Saudi U of T education students graduate with mix of excitement, sadness

A group of Saudi students graduating from the University of Toronto’s teacher’s college on Friday are doing so with mixed emotions, as a diplomatic dispute between Canada and Saudi Arabia forces them to return home.

Students ordered to leave by Saudi Arabia were 'transformed’ during year in Toronto, says professor

A group of Saudi students graduated from the University of Toronto's teachers' college on Friday, but will soon have to return to their home country due to a diplomatic row between Saudi Arabia and Canada. (Katherine Holland/CBC)

A group of Saudi students graduating from the University of Toronto's teachers' college on Friday are doing so with mixed emotions as a diplomatic dispute between Canada and Saudi Arabia forces them to return home — some earlier than expected.

"They were sad," said Catherine McKernan, an educator at the university's Ontario Institute for Studies in Education. "They love Canada — some of them would love to be able to stay."  

McKernan says her 24 students will join more than 100 other Saudis at a graduation ceremony at U of T's Isabel Bader Theatre on Friday. They are among thousands of Saudi students studying at Canadian universities and colleges who have been ordered to leave the country as Saudi Arabia retaliates against the Canadian government for criticising its human rights record.

McKernan says her students were "blindsided" by the news they'd have to return home amid a diplomatic row between the two countries.

While the students are excited and proud of their accomplishments, they're also "sad about the wedge between the countries," she said.

Freedom 'like nothing they've experienced'

Catherine McKernan, an educator at the university's Ontario Institute for Studies in Education, has been working with teachers from Saudi Arabia. (Submitted by Catherine McKernan)

McKernan says her students, especially the women, were "transformed" over the year that she taught them.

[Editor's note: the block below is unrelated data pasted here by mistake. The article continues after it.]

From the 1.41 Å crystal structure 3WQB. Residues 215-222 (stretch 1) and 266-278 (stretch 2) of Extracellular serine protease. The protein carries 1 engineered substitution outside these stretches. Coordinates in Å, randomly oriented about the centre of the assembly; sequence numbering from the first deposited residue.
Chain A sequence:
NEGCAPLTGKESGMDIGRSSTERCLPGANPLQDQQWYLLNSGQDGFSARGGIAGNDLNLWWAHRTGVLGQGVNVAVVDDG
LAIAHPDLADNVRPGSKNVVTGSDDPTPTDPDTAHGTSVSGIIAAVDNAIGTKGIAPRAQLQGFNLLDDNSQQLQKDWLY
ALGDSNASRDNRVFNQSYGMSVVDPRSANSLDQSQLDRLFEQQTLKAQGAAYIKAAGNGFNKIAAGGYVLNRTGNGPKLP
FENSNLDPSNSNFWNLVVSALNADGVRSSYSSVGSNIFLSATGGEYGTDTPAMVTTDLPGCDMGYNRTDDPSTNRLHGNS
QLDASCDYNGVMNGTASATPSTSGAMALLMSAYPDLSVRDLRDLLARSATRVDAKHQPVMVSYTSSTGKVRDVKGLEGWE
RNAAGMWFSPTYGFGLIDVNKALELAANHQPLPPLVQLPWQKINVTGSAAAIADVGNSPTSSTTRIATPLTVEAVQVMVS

Saudi women, she says, have few opportunities to socialize outside their homes, so they sought out Toronto's Arabic restaurants and spent hours walking the city's streets.

When McKernan asked her students to write about their experience of Canada, one student wrote, "I noticed the beauty and harmony of people walking in crowds, minding only their own business."

"I cannot count how many times I bumped into people by accident when I was looking to others."

In Canada, the student wrote, "no one cares about your clothes, how you look, your relationships, your religion or even your sexuality."

"I learned here to accept other people without judging them based on their looks, backgrounds, identity, religion, but based on how we treat and respect each other."

Another student wrote about her placement at the Toronto District School Board's Greenwood Secondary School, where she was inspired by a teacher working with teenagers with special needs.

"The teacher struggled with them and reached the point of almost giving up. I thought she would finish with as little effort as possible but then I saw the teacher wrote on the back of a sticky note before she did anything to reprimand her students, 'I love my job'. The moment touched my heart," wrote the Saudi teacher.

She said it reminded her that "patience, knowledge and caring are important aspects of being a good teacher."

Educator hopes lessons learned in Canada will stick

The majority of Saudi students studying in Canada are here on grants funded by their government as part of Vision 2030, a wide-ranging blueprint for the royal kingdom's future.

McKernan says educators are key to the modernization plan, which is aimed at diversifying the Saudi economy and developing its health, education and tourism sectors.

"Canada's education system is one of the most respected in the world," said McKernan. It exemplifies a more "co-operative, holistic approach" compared to the Saudi approach, which McKernan says is textbook-based with lots of rote learning.

As a veteran educator, McKernan was hired to teach a course called Building Leadership for Change, which she says was inspired by South Africa's human rights and political leader Nelson Mandela, who famously called education the most powerful weapon someone can use to change the world.

She hopes her student will bring the lessons they've learned here in Canada back home with them as they become educators themselves.

"They were so oppressed culturally and the freedom they experienced is like nothing they've experienced before."